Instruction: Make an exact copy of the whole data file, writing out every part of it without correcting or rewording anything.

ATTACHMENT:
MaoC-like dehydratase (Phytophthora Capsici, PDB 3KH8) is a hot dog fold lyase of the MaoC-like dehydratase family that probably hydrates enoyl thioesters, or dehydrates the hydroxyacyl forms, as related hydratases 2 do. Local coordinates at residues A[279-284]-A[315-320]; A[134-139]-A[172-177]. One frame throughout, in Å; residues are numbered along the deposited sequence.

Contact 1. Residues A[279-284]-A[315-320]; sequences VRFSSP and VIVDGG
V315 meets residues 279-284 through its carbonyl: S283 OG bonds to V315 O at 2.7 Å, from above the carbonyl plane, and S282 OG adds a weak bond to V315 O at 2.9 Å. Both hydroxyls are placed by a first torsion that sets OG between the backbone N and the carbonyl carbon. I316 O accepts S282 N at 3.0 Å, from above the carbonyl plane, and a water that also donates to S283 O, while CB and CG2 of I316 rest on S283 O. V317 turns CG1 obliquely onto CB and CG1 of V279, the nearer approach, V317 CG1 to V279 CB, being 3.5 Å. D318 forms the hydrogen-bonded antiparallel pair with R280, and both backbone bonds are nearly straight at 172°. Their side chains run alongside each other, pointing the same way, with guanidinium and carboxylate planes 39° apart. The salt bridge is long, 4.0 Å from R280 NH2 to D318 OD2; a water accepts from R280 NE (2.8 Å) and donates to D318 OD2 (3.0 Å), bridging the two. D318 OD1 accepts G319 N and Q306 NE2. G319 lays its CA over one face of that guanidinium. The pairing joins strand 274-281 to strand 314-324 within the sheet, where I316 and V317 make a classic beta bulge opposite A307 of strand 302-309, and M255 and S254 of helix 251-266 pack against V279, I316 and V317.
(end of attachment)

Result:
MaoC-like dehydratase (Phytophthora Capsici, PDB 3KH8) is a hot dog fold lyase of the MaoC-like dehydratase family that probably hydrates enoyl thioesters, or dehydrates the hydroxyacyl forms, as related hydratases 2 do. Local coordinates at residues A[279-284]-A[315-320]; A[134-139]-A[172-177]. One frame throughout, in Å; residues are numbered along the deposited sequence.

Contact 1. Residues A[279-284]-A[315-320]; sequences VRFSSP and VIVDGG
V315 meets residues 279-284 through its carbonyl: S283 OG bonds to V315 O at 2.7 Å, from above the carbonyl plane, and S282 OG adds a weak bond to V315 O at 2.9 Å. Both hydroxyls are placed by a first torsion that sets OG between the backbone N and the carbonyl carbon. I316 O accepts S282 N at 3.0 Å, from above the carbonyl plane, and a water that also donates to S283 O, while CB and CG2 of I316 rest on S283 O. V317 turns CG1 obliquely onto CB and CG1 of V279, the nearer approach, V317 CG1 to V279 CB, being 3.5 Å. D318 forms the hydrogen-bonded antiparallel pair with R280, and both backbone bonds are nearly straight at 172°. Their side chains run alongside each other, pointing the same way, with guanidinium and carboxylate planes 39° apart. The salt bridge is long, 4.0 Å from R280 NH2 to D318 OD2; a water accepts from R280 NE (2.8 Å) and donates to D318 OD2 (3.0 Å), bridging the two. D318 OD1 accepts G319 N and Q306 NE2. G319 lays its CA over one face of that guanidinium. The pairing joins strand 274-281 to strand 314-324 within the sheet, where I316 and V317 make a classic beta bulge opposite A307 of strand 302-309, and M255 and S254 of helix 251-266 pack against V279, I316 and V317.